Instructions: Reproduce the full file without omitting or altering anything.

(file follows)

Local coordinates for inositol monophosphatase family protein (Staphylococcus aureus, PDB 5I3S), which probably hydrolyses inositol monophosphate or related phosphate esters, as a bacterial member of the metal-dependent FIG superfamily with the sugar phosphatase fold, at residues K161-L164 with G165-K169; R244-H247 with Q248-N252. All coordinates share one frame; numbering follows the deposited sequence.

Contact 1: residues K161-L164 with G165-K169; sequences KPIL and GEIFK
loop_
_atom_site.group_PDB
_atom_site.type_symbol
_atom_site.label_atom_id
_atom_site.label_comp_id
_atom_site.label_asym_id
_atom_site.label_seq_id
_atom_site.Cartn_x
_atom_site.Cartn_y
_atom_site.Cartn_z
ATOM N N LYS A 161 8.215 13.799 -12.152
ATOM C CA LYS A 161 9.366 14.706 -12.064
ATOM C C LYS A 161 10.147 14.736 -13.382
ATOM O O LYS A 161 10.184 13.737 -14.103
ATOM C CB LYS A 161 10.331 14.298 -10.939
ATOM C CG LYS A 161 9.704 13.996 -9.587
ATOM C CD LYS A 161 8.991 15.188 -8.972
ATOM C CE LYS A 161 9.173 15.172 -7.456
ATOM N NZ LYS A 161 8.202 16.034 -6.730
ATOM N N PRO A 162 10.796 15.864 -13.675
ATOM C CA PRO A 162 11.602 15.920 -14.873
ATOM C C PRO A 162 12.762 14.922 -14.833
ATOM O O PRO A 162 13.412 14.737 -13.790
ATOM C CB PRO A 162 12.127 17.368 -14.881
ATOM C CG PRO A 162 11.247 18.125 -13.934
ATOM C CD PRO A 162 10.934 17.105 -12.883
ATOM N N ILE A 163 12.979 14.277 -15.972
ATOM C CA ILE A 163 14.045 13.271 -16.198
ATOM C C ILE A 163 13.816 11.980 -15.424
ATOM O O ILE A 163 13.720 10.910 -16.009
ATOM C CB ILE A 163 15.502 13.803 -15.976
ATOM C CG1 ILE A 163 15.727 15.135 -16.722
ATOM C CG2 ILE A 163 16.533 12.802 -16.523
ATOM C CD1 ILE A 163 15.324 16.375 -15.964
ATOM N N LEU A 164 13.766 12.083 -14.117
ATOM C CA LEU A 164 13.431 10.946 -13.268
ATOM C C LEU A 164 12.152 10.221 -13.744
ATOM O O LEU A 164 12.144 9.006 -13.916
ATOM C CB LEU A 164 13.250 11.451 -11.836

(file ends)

Local coordinates for inositol monophosphatase family protein (Staphylococcus aureus, PDB 5I3S), which probably hydrolyses inositol monophosphate or related phosphate esters, as a bacterial member of the metal-dependent FIG superfamily with the sugar phosphatase fold, at residues K161-L164 with G165-K169; R244-H247 with Q248-N252. All coordinates share one frame; numbering follows the deposited sequence.

Contact 1: residues K161-L164 with G165-K169; sequences KPIL and GEIFK
loop_
_atom_site.group_PDB
_atom_site.type_symbol
_atom_site.label_atom_id
_atom_site.label_comp_id
_atom_site.label_asym_id
_atom_site.label_seq_id
_atom_site.Cartn_x
_atom_site.Cartn_y
_atom_site.Cartn_z
ATOM N N LYS A 161 8.215 13.799 -12.152
ATOM C CA LYS A 161 9.366 14.706 -12.064
ATOM C C LYS A 161 10.147 14.736 -13.382
ATOM O O LYS A 161 10.184 13.737 -14.103
ATOM C CB LYS A 161 10.331 14.298 -10.939
ATOM C CG LYS A 161 9.704 13.996 -9.587
ATOM C CD LYS A 161 8.991 15.188 -8.972
ATOM C CE LYS A 161 9.173 15.172 -7.456
ATOM N NZ LYS A 161 8.202 16.034 -6.730
ATOM N N PRO A 162 10.796 15.864 -13.675
ATOM C CA PRO A 162 11.602 15.920 -14.873
ATOM C C PRO A 162 12.762 14.922 -14.833
ATOM O O PRO A 162 13.412 14.737 -13.790
ATOM C CB PRO A 162 12.127 17.368 -14.881
ATOM C CG PRO A 162 11.247 18.125 -13.934
ATOM C CD PRO A 162 10.934 17.105 -12.883
ATOM N N ILE A 163 12.979 14.277 -15.972
ATOM C CA ILE A 163 14.045 13.271 -16.198
ATOM C C ILE A 163 13.816 11.980 -15.424
ATOM O O ILE A 163 13.720 10.910 -16.009
ATOM C CB ILE A 163 15.502 13.803 -15.976
ATOM C CG1 ILE A 163 15.727 15.135 -16.722
ATOM C CG2 ILE A 163 16.533 12.802 -16.523
ATOM C CD1 ILE A 163 15.324 16.375 -15.964
ATOM N N LEU A 164 13.766 12.083 -14.117
ATOM C CA LEU A 164 13.431 10.946 -13.268
ATOM C C LEU A 164 12.152 10.221 -13.744
ATOM O O LEU A 164 12.144 9.006 -13.916
ATOM C CB LEU A 164 13.250 11.451 -11.836